Tell us a little about you, your background and your current role.
My background is as a film producer and more recently technology entrepreneur in my role as co-founder of mobile money platform Droplet. Prior to graduation I co-founded a Top 50 UK corporate film production company and worked with accounts including John Lewis, Royal Bank of Scotland, Tesco, News Corporation, Vodafone, Land Rover and American Express on all aspects of their online video strategy. Since then I’ve been working as a consultant in the online video sector in both creative and technology businesses. I write Econsultancy’s annual Online Video Best Practice report, and write regularly on the future of video on the web.
What will you be talking about at Streaming Forum? Why have you chosen this subject?
The session is going to present two case studies (Droplet and AGCO) and describe in detail how they were successful. The rules for online video success are still being written and I always think case studies are the best way to understand what’s worked for others. I’ve brought a start-up success story from Droplet, and invited my friend Lee Kemp from Vermillion Films to present a case study of a larger, global business.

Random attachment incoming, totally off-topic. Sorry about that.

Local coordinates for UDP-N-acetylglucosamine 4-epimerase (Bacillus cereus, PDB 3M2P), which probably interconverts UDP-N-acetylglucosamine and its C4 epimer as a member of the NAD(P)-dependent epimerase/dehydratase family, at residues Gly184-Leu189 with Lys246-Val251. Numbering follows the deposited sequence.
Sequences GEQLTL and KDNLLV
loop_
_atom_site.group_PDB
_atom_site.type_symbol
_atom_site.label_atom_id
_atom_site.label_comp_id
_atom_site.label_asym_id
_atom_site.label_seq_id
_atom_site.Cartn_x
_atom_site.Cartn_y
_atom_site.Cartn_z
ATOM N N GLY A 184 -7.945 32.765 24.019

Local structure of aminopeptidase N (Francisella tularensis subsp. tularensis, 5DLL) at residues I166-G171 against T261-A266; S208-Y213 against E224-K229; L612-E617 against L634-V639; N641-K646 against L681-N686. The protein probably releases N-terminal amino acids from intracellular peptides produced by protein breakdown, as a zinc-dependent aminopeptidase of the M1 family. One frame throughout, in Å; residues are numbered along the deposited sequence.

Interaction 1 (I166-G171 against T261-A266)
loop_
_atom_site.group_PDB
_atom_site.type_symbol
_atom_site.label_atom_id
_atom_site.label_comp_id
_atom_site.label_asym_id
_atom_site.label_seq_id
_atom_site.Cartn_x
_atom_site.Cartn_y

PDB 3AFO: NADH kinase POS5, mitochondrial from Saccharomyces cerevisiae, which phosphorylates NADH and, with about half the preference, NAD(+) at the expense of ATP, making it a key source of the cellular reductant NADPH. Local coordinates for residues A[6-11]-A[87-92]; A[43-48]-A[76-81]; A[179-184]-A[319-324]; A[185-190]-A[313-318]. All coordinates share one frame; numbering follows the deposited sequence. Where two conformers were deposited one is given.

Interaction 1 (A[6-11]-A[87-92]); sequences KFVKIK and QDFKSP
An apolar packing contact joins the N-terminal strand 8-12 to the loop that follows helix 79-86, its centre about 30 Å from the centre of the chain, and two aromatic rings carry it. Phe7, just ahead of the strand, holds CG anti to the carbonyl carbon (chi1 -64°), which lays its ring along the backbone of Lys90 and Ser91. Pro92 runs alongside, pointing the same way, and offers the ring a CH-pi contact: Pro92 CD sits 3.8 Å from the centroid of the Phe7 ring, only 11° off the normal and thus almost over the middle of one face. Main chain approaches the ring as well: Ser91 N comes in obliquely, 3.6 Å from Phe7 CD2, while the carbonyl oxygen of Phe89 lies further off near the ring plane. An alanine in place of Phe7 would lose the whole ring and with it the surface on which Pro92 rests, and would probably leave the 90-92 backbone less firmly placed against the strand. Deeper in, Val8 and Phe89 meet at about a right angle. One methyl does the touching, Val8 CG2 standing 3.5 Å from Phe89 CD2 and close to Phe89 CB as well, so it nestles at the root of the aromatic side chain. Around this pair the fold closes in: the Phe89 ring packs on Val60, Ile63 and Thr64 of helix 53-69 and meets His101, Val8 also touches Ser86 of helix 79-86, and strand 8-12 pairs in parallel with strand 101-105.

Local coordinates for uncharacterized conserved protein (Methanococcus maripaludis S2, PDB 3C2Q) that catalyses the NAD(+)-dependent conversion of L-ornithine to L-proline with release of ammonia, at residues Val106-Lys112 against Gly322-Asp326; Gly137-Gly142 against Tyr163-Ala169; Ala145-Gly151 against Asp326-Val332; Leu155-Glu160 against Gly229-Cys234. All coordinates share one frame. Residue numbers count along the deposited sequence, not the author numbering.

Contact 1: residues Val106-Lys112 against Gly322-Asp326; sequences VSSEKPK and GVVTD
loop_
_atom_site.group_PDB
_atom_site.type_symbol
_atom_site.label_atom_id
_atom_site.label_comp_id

Name some key challenges faced by your clients, and tell us how you are overcoming them?
One of the biggest problems is there are so many technologies and tactics to choose from. Often suppliers invent language just to sell a product! Taking things back to basics and thinking about what audiences will find useful, interesting or entertaining is rewarding challenge. If you produce content people want to watch, you can wrangle the technology side to focus on how to find them.
What do you see as major trends in streaming media?
For a start, I think the word ‘streaming’ has all but disappeared from the vocabulary of the brand marketers that are using online video to achieve return on investment. Video is now part of content, and most brands have realised that good content is what travels furthest on the web and achieves the greatest results. This year we’re seeing more brands invest in the idea of Brand Entertainment – where instead of broadcasters, it’s household names who are conjuring up the latest factual and entertainment content for online audiences.
What’s the do you enjoy the most about your job in this industry?
I get huge enjoyment working with talented creative people within brands. Many organisations have almost everything they need in-house to make this sort of thing happen, they just need a bit of facilitation.